Monday, September 20, 2010

Hardcore investigative narrative

I've been reading this series from the L.A. Times called "Project 50: Four walls and a bed" about a program that inverts the usual theory about helping homeless people: Instead of working with the homeless to get them off drugs and help them get a job, then get housing, this program gives the homeless a small apartment in hopes that will help them overcome whatever else is wrong in their lives.

Christopher Goffard clearly did a mammoth amount of on-scene reporting for this, and you can imagine the tower of information (if not literal notebooks) he had when he sat down to write.

I admire a few things he's done here, and I think there are lessons to be taken and applied to many of the enterprise pieces we do or strive to do. These are things that you will hear about in many writing seminars, and I'll bet most if not all of you have heard them before. But it's important to see them in practice, and to try to deconstruct how they came to be the way they are:

1. There is a four-graf nut graf in part 1. But it fits seamlessly into the storytelling because of the transition from the scene, and because part of it is rendered as questions ... the very questions that led to the creation of the program, and the very questions the writer is telling you he's going to explore in the story. He's married investigation and storytelling here.

2. In any part after part 1 of a series, you have to clue the reader in to what's going on -- either to remind someone who read part 1 yesterday, or to introduce the story to a new reader. Look at how Goffard does that in part 2: A two-graf scene to open, a recap graf, then back to the subject in context of the whole project:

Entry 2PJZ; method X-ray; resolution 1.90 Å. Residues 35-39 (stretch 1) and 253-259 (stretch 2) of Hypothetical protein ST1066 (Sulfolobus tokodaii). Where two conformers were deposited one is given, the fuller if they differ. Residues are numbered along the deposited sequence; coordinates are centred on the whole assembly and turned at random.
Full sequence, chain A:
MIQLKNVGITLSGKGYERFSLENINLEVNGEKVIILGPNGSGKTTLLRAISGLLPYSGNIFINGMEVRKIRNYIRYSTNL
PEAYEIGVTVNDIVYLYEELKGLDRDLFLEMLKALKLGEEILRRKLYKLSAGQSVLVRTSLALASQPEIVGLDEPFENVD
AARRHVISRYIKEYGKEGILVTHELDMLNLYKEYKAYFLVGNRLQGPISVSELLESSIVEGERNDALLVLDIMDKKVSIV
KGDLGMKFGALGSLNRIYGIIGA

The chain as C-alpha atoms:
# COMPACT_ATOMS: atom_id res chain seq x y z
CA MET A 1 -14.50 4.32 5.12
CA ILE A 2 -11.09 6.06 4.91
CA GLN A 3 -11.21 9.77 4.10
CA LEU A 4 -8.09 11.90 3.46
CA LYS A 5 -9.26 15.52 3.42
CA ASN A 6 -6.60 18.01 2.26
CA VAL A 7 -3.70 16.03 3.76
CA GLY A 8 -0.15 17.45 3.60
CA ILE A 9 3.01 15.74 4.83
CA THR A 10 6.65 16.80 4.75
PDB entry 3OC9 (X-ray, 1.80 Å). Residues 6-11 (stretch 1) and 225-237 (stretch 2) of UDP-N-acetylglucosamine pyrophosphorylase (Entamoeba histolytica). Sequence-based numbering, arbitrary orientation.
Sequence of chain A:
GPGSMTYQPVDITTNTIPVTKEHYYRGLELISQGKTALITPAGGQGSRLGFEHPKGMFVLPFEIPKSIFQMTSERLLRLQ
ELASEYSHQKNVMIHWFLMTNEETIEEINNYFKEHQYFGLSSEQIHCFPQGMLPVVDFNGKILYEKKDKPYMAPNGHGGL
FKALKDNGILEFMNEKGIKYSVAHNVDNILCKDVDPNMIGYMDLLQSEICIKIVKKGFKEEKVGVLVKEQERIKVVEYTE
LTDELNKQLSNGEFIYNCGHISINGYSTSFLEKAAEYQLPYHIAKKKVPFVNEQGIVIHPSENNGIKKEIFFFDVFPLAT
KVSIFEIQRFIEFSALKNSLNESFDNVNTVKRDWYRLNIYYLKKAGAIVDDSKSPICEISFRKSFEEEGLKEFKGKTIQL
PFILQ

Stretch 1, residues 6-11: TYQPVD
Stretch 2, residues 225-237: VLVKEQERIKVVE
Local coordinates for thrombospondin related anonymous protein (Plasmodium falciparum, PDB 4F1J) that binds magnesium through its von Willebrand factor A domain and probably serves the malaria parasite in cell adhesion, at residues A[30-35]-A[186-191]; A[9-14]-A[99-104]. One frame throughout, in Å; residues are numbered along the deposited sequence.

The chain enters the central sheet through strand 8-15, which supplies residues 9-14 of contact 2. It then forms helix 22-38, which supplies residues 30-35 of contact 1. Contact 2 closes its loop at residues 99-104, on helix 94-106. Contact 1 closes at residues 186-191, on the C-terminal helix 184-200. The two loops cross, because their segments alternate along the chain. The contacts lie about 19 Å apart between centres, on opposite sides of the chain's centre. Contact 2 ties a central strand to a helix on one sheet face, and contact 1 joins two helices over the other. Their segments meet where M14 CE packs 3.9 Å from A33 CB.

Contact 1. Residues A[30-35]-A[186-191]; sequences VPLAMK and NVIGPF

To rescue the 50 people deemed most likely to die on the streets in skid row, Los Angeles County had a pragmatic plan: Give them an apartment and all the help they'd accept, requiring little in return — not sobriety, not meetings, not psychiatric drugs.
 Livingston and a handful of others posed the most extreme test of Project 50's premise. Merely living among others, with a modicum of structure and social rules, was proving a steep demand, considering what accompanied the hardest cases indoors: untreated mental illness and ferociously solitary habits formed by decades in the city's dope dens.
"If we can succeed with him — oh, my goodness," said the program's director, Carrie Bach. "If we can do him, we can do anybody."
 Scene-setting, intro of main character, tie-back to narrative story and establishment of conflict in the current story -- all in five grafs. Pretty good stuff.

     3. This is, as I said before, really an investigative piece at heart, but it never feels like one. It feels like a story. As it should. 

If anyone else reads this (or has read it) let me know what you got out of it.